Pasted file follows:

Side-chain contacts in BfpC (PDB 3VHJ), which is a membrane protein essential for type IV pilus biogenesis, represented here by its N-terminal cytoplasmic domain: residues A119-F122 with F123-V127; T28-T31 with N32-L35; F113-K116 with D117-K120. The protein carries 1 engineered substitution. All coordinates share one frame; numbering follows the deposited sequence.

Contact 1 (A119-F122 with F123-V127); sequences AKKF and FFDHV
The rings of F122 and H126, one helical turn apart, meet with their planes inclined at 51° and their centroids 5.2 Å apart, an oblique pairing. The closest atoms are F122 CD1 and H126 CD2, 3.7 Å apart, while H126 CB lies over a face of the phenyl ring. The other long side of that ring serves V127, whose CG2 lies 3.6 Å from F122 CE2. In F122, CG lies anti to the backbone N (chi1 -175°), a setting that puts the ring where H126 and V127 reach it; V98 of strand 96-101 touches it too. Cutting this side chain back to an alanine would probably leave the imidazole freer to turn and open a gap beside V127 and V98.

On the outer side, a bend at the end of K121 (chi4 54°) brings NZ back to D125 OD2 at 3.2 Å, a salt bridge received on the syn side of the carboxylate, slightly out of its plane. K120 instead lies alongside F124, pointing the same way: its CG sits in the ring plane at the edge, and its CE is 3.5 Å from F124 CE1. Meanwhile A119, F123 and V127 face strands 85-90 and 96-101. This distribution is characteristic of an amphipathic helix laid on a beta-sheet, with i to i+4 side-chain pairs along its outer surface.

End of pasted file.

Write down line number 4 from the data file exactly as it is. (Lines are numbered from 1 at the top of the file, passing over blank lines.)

On the outer side, a bend at the end of K121 (chi4 54°) brings NZ back to D125 OD2 at 3.2 Å, a salt bridge received on the syn side of the carboxylate, slightly out of its plane. K120 instead lies alongside F124, pointing the same way: its CG sits in the ring plane at the edge, and its CE is 3.5 Å from F124 CE1. Meanwhile A119, F123 and V127 face strands 85-90 and 96-101. This distribution is characteristic of an amphipathic helix laid on a beta-sheet, with i to i+4 side-chain pairs along its outer surface.